The substantial pressures of the energy crisis on large European industrial gas consumers have also led to signs that such non-traditional E&P players may seek to acquire upstream gas assets to provide a degree of vertical integration and gain protection from unprecedented European gas prices and gas price volatility. It is even possible we could see a reversal of the long-term trend of European utilities divesting their upstream gas assets, as the importance of security of supply and the financial need to hedge downstream supply obligations becomes a strategic priority.
The opportunity to repurpose oil and gas assets for the energy transition is also driving new business models and changing the mindset towards decommissioning in some instances. The ability to redeploy depleted gas reservoirs for CO₂ sequestration, hydrogen storage or increased natural gas storage can turn late-life gas fields from being near-term decommissioning liabilities into useful storage assets.
The recent reopening of the Rough gas storage site by the UK’s Centrica is a great example. Centrica had considered sale and full decommissioning of the field, and had been pursuing CO₂ or hydrogen storage solutions, but the strategic imperative of enhancing UK security of energy supply has instead created a viable future for it as a gas storage business. Elsewhere, especially in Central Europe, increased focus on the repurposing of onshore oil wells for geothermal energy production can provide a source of renewable heat and/or electricity generation for oilfield operations, or in some cases for local communities.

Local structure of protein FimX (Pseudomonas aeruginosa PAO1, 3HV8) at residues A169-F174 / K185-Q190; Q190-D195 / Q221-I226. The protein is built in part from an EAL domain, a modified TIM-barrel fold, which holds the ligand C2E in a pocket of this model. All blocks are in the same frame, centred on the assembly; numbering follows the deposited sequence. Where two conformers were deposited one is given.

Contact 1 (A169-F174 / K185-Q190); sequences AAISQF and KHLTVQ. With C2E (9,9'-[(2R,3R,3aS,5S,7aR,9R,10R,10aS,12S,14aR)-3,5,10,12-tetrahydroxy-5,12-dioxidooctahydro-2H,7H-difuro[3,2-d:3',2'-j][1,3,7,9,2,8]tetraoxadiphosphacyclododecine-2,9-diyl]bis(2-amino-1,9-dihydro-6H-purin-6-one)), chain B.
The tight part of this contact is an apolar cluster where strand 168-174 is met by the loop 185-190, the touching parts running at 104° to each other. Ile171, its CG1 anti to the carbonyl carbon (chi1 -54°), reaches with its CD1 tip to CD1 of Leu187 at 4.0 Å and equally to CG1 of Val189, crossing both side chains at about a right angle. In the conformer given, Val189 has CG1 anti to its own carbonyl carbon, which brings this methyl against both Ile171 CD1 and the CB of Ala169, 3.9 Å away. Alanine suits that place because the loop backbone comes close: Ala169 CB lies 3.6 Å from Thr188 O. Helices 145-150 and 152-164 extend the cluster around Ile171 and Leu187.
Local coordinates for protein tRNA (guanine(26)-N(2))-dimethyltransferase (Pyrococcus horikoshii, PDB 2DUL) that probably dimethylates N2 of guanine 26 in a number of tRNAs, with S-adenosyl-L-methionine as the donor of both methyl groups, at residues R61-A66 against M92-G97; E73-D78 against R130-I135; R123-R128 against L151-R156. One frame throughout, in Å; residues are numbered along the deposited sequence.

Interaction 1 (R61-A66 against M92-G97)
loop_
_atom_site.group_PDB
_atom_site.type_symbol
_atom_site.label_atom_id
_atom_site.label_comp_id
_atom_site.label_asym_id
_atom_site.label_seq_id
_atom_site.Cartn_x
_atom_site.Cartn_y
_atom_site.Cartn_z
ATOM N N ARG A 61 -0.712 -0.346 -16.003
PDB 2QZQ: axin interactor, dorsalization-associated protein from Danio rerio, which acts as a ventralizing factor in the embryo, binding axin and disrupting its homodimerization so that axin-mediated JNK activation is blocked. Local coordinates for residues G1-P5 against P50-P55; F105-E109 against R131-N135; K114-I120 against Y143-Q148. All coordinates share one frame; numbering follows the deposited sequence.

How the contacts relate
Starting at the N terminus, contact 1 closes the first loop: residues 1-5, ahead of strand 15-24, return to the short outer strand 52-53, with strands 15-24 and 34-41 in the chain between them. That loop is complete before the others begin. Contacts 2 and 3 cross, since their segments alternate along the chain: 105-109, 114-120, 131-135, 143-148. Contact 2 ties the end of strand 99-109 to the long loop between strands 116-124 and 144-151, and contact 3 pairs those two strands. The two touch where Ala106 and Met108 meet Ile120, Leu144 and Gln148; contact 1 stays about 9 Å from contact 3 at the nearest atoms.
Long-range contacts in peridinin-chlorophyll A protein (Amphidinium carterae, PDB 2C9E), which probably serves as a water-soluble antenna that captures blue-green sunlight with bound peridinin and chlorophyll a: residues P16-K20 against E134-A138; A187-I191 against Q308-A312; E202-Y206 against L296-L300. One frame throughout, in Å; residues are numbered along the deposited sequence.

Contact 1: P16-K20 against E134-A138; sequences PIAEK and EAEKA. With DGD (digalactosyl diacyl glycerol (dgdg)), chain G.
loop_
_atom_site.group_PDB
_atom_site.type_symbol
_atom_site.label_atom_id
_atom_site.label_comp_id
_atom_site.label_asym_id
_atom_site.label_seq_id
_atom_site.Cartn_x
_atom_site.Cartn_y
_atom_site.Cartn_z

Finally, a continuing trend we are seeing in deal-making is that upstream M&A deals are taking longer to close than has typically been the case. The causes for this are varied and case-specific. It is possible that, as public scrutiny—including challenges from NGOs—on regulatory decision-making increases, the pace of approval processes is slowing down, as regulators wish to take more time with their decisions. The fact that buyers are increasingly private companies, often with lower credit quality, has also in some cases extended the process and time required for joint-venture partner consents.
Overall, the M&A market for upstream gas developments in Europe and oil and gas developments in Africa remains strong, supported by high prices for both commodities. Although the energy transition is clearly affecting upstream oil and gas M&A in some of the ways mentioned above, the secondary market for upstream assets remains active. In our view, this indicates that the energy transition continues to include oil—and especially natural gas—as essential parts of the energy mix. However, the energy transition also means the identities and strategies of the owners of these assets continue to evolve.
Paul Dufays is the director at the energy advisory company, Kirk Lovegrove & Company.
This article is part of our special Outlook 2023 report, which features predictions and expectations from the energy industry on key trends in the year ahead. Click here to read the full report.